- Katie Bell
The Midnight Sky (2020)
Barbeau Observatory. The Arctic Circle. February, 2049. Augustine (George Clooney) is alone. We learn that Earth has been/is being destroyed by nuclear radiation. We then learn through a series of flashbacks, that whilst most people were evacuated from the observatory, the terminally ill Augustine remained behind, because he would not survive the journey. He is alone...for now...until Iris appears. Before I travel any further, is anyone familiar with season one of The 100? That whole plot around Jaha on the Ark? Yeah, that's this movie. I can see how it could be done well, but I can also see how it's well-suited to the CW (in saying that, I'm up to season 6, so I'm not one to shame the CW).
Augustine makes it his life's mission (for the little time that he has left), to communicate the dire state of the planet Earth, to any nearby spaceships, in the hopes that the human race might be preserved and lives may be saved. The only surviving spaceship within a communicable range is the Aether. Of course, there are complications along the way, but Augustine does his darnedest to sort through them and make contact before it's too late.
The preliminary issue with this film is that it is amazingly slow. So slow. I cannot describe how slow this film is. At first I thought it was a directorial choice. Perhaps Clooney wanted viewers to empathise with the characters, by experiencing the story at a rate that would be familiar to them. Imagine being in space, away from your family and friends, for two years? Imagine dying of a terminal illness? Perhaps both of these things feel like slow and painful processes? However, as the slow pace of the movie continued well into the second act, I began to sense that this judgement was incorrect and I began to endure the slow feeling one experiences when they fall from a great height and understand that injury is inevitable. In this case, my injury, was enduring this film. Had I not been reviewing it, I might have quit watching at the halfway mark, or at the very least distracted myself with some banal thing on my phone.
This slow pacing might have been alleviated if Augustine was able to build connections with the people aboard the Aether sooner. The way this film is shot, it's almost like you are watching two separate movies. You have the action on board the Aether and you have the action on the ground. Neither were engaging enough for me on their own. I wanted them to come together much sooner.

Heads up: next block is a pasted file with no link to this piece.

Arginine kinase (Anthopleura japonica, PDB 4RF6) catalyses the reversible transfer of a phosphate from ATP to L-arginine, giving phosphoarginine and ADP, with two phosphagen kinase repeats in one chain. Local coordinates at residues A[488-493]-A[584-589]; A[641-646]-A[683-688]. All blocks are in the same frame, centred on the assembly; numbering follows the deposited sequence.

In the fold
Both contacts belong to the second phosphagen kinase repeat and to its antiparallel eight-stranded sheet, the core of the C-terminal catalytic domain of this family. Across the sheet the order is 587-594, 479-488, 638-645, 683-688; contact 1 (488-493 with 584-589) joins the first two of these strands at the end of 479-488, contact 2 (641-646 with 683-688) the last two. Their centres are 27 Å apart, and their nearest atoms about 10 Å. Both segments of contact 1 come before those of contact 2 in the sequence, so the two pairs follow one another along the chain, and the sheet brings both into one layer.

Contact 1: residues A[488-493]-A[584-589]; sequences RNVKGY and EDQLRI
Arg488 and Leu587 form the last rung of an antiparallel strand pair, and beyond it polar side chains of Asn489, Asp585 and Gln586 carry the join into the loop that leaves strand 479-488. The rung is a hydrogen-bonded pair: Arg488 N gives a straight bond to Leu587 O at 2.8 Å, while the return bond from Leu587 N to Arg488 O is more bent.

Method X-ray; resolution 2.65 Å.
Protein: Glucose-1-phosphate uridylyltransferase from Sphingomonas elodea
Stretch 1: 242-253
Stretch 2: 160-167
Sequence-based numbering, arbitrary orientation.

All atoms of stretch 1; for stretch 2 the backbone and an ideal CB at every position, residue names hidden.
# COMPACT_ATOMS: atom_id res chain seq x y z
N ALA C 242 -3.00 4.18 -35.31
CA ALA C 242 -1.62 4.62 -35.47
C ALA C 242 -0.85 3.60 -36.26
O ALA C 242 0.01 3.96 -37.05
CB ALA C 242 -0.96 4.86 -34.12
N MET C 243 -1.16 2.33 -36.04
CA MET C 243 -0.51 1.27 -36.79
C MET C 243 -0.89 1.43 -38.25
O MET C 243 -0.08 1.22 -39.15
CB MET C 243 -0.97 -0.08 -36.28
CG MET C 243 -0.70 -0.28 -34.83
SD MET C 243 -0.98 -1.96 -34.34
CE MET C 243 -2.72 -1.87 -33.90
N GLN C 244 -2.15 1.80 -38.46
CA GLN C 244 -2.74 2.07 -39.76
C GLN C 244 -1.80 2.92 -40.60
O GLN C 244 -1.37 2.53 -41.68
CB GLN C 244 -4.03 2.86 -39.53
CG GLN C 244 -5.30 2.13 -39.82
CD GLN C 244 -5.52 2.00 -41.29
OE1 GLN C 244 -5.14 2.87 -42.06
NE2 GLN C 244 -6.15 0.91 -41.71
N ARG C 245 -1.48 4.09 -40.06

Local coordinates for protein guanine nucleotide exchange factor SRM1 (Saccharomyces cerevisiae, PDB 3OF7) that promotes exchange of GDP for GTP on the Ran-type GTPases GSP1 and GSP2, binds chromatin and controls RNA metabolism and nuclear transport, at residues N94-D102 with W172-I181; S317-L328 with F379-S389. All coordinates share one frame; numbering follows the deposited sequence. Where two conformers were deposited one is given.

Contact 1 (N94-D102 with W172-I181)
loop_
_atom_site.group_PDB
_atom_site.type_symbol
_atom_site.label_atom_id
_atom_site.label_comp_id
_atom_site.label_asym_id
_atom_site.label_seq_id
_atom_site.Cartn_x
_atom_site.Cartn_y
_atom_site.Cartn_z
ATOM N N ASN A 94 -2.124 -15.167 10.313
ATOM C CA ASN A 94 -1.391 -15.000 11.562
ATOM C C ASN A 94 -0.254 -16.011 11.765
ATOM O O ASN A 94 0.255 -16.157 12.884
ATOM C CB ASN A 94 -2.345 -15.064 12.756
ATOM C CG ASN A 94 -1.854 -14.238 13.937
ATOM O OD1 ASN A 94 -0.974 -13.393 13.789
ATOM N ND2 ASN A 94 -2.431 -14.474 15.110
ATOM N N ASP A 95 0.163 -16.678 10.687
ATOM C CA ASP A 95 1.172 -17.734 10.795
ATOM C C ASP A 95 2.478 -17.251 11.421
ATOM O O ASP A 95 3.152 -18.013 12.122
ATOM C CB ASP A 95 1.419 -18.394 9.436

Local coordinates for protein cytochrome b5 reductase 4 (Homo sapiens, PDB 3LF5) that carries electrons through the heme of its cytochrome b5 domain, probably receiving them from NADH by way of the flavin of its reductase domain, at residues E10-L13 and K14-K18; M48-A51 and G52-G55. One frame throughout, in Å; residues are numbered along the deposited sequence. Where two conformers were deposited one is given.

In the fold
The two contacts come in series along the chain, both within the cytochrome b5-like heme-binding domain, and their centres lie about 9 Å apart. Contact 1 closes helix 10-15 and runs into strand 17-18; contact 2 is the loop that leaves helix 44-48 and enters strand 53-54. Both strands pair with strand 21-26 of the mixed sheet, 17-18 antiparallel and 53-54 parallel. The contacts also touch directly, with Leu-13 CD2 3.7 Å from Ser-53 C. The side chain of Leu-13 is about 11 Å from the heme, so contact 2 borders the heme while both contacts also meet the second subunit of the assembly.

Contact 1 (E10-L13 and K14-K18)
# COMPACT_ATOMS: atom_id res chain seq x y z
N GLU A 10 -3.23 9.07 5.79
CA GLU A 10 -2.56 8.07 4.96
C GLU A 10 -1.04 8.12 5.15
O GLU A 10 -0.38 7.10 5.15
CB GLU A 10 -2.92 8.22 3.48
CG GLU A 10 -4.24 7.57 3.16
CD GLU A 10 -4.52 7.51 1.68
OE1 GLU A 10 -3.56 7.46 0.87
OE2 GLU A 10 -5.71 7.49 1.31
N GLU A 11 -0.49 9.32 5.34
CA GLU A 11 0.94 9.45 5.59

The slow pace aside, my biggest problem with this film is with the score. Overstated is the best descriptor to use here, I believe. When Augustine and Iris are playing, the score sounds almost like that of a music box. Then, when Augustine briefly loses Iris, the world's largest violin begins to play...to be fair I think it's a cello. Regardless, there is no subtlety. My other gripe with the music occurs aboard the Aether. Three crew members space walk to resolve an issue on the outside of the ship. It could be a thrilling moment. It could make the audience grip the edge of their seats... If the right music played... But instead we are treated to Sweet Caroline by Neil Diamond and the crew sing it loudly, (as it should be sung, really). In all honesty, this is probably what you would want to happen if you were risking your life in space, but in terms of audience engagement, something else might have been more effective in building the tension here. Scary music! Scary music is the answer!
To this film's credit, it is pretty to look at. There are plenty of moments where I enjoyed the cinematography (even if it was a little disorienting in space). So yeah, if you are looking for a reason to view this film, the visuals are probably your best bet. Oh! And this line from the Clooney himself, in regards to wearing a mask: "You have to. So do I. Just take a deep breath. That's not so bad, right? Never take it off. No matter what." Very relevant, considering the current state of the world. And a message that I too can get behind. #wearamask